Home and Away star says it’s time for the young ones

    Georgie Parker has no trouble giving the spotlight to newer actors after spending 12 years in Summer Bay and 35 years on television.

    The actress who portrays Alf Stewart’s daughter claims, “Bluntly speaking, Home And Away is a younger show that’s fueled by younger storylines” (Ray Meagher).

    “I have no problem with that. I actually don’t have any complaints, but I believe it’s crucial to understand that when you agree to watch these long-running dramas at my age — 58 this year — the storylines don’t usually focus on your demographic.

    However, Parker says she is currently enjoying a major plotline with Marilyn (Emily Symons), another of the show’s more established characters.

    As we like to refer to ourselves, “the senior cast,” Parker explains, “we occasionally dip our toe in and direct the plot or mentor a storyline, or we even be the principal carrier of a storyline.”

    “That makes me pleased. Because it provides you more choice to play how you want, I enjoy being able to enter other people’s narratives. It offers you a little more room to play if you’re not the main character, and I appreciate that.

    Since 1989, when Parker rose to fame as Nurse Lucy Gardiner in A Country Practice, she has been a constant presence on Australian and New Zealand television.

    She then portrayed Sister Theresa (Terri) Sullivan, a nurse and former nun, in the well-known medical drama All Saints from 1998 to 2005.

    For her performance on those shows, she has been chosen four times as Australia’s most popular actress. She has also twice taken home the prestigious Gold Logie, given to television’s most popular star.

    The actor, who plays Roo, has experienced some horrific plotlines while playing the character, including a devastating ectopic pregnancy, a meeting with her psychopathic half-brother Kieran (Rick Donald), and a string of failed relationships, most recently with Owen (Cameron Daddo), Ryder’s uncle (Lukas Radovich).

    Parker has also just wrapped a long-running storyline in which she donates a kidney to her critically ill mother Martha (Belinda Giblin).

    Martha suffered kidney failure after a toxic gas attack at restaurant Salt in October last year.

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    But even though Roo was soon found to be a donor match, her obstinate mother took months to consent to the transplant.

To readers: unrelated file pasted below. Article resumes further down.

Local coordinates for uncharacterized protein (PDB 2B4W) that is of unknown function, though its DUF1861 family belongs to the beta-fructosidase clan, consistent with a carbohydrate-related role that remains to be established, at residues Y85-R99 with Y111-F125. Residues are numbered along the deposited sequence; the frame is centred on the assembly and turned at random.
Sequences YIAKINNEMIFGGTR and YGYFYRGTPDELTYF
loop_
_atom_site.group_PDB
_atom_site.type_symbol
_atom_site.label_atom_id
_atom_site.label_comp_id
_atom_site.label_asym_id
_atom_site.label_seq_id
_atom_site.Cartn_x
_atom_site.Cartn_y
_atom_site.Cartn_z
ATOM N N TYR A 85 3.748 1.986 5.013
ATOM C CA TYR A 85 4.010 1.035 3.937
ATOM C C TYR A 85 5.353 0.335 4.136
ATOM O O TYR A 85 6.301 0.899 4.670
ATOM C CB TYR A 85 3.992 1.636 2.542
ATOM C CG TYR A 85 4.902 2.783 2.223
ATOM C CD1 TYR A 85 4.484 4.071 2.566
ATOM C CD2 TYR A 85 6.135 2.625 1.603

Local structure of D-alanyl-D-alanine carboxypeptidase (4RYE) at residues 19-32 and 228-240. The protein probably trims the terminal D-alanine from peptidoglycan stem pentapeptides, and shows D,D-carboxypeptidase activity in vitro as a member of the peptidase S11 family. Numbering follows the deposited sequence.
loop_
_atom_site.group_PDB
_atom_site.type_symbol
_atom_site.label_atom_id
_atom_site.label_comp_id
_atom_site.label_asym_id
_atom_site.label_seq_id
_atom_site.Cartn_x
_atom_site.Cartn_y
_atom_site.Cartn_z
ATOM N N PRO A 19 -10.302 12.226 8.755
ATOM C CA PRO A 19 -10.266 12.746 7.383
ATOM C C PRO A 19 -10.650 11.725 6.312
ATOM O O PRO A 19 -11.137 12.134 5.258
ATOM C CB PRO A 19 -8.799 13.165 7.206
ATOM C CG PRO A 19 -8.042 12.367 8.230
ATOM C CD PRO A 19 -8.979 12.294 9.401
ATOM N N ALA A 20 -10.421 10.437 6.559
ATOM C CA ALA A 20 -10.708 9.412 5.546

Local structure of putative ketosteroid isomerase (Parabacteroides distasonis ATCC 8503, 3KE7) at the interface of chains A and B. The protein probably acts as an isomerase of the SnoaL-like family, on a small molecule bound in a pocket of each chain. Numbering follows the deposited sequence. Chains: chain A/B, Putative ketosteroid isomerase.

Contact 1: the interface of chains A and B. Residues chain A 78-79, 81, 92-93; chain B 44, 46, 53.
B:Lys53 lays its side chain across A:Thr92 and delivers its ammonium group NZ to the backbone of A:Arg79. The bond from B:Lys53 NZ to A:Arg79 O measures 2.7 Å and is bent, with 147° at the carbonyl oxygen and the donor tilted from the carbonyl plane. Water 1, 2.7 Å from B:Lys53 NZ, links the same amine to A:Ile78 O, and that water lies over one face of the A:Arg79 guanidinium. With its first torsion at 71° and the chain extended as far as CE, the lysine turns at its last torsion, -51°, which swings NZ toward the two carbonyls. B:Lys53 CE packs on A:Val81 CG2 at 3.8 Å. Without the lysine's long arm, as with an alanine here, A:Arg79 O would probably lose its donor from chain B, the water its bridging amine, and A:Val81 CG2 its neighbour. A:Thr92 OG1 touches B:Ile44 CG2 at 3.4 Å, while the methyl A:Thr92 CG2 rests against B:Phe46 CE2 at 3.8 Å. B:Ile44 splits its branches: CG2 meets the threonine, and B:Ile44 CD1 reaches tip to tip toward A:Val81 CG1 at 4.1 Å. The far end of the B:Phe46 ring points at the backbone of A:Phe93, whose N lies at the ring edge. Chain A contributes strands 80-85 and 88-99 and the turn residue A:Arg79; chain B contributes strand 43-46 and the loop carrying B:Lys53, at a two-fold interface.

Parker claims that she appreciated the plot for a number of reasons.

    “It was an extremely difficult, complicated process for one of my sister’s closest friends to donate her kidney to her sister. She adds that she has long been an advocate for organ donation and that she simply found it to be extremely intriguing to read through.

    “The storyline didn’t change my mind about anything. It just made me more aware of the personal cost and the personal risks you take when you do donate an organ.”

    She also enjoyed working out why Roo was so determined to help the woman that had, in many respects, abandoned her as a child and did not re-enter her daughter’s life until Roo was in her 50s.

    “When Roo is an adult and no longer needs that bond, Martha re-enters her life. So, the question arises, “What is that relationship?” That’s what I do. I need to figure out why she acts the way she does,” adds Parker.

    “Roo doesn’t really have a significant other. Despite having a mother and a father, she is a single woman. It makes you wonder, “What is she doing and living for? “

    Parker notes that while she would like to see her character, Roo, get into a relationship (she has previously urged the producers to bring Daddo back), she would also like to see Roo get a job.

    “She was a teacher, but since we lost the school set, you don’t see me doing the job,” she says.

    “I think it makes it easier to play a scene if you’re doing something other than just looking like you’re passing through.

    “However, at the moment, I’m not pushing anything because it’s been so hard. We’ve had Covid running around and they’ve recently introduced a lot of new characters, so the writers’ focus really has had to be on establishing those new characters and establishing new families. I’m more than happy to bide my time.”

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